Read alsoThe Perfect Poison
Plagued by rumours that she poisoned her fiance, Lucinda Bromley manages to live on the fringes of polite society, tending her beloved plants - and occasionally consulting on a murder investigation. For the notorious botanist possesses a unique talent: she can detect almost any type of poison. But the death of a lord has shaken Lucinda to her…
But if he’d thought that serving his country would be the kind of authentic experience a reader of The Catcher in the Rye would love, he quickly realized he had another thing coming. In Afghanistan he found himself living a Lord of the Flies existence among soldiers who feared civilian life more than they feared the Taliban–guys like Private Cox, a musical prodigy busy “planning his future poverty,” and Private Mulbeck, who didn’t know precisely which country he was in. Life in a combat zone meant carnage and courage–but it also meant tedious hours standing guard, punctuated with thoughtful arguments about whether Bea Arthur was still alive.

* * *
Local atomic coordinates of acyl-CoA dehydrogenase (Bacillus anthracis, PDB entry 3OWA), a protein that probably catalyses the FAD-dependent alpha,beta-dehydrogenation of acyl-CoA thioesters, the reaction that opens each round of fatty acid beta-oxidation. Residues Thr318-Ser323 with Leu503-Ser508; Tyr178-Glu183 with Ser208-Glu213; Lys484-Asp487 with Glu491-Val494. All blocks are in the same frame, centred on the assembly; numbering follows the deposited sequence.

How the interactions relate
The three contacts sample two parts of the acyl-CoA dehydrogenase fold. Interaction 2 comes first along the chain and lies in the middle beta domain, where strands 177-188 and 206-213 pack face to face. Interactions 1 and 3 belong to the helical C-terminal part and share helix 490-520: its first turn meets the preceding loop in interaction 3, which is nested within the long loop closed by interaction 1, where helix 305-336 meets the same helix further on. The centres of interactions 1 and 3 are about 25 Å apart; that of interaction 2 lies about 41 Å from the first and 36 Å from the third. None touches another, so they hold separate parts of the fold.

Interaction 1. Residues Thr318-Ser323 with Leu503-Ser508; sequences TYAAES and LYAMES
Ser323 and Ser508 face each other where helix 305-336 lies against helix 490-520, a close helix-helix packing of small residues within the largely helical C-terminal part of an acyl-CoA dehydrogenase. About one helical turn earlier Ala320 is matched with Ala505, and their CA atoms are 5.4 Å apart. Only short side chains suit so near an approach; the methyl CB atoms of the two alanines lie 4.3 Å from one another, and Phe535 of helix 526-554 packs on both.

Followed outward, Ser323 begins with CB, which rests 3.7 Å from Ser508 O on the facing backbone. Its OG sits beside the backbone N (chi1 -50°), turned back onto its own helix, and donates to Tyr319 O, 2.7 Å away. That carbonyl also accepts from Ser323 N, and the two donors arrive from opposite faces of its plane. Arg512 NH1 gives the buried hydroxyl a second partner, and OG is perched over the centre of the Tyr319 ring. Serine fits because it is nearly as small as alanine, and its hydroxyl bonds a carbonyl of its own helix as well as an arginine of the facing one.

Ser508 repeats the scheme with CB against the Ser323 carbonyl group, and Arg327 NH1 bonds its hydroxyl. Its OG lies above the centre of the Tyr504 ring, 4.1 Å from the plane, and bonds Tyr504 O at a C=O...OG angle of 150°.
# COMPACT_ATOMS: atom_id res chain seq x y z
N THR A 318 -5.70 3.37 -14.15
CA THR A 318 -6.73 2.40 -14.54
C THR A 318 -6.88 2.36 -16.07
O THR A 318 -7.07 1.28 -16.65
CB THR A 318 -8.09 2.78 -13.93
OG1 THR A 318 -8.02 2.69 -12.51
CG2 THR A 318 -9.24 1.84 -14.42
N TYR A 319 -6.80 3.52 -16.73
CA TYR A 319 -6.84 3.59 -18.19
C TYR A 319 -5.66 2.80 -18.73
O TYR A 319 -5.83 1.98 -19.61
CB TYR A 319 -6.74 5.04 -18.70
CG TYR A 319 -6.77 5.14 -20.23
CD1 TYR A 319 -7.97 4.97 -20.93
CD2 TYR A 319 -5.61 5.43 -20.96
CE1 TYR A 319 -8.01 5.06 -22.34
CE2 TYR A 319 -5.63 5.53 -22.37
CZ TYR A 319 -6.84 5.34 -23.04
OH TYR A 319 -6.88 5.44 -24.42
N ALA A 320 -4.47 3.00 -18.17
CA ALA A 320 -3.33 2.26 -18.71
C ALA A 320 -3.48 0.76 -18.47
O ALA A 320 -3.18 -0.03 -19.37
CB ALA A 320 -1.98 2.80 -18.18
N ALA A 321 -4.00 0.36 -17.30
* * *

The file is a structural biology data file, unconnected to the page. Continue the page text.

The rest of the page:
Utterly uncensored and full of dark wit, Blood Makes the Grass Grow Green is a poignant, frightening, and heartfelt view of life in this and every man’s army.
From the Trade Paperback edition.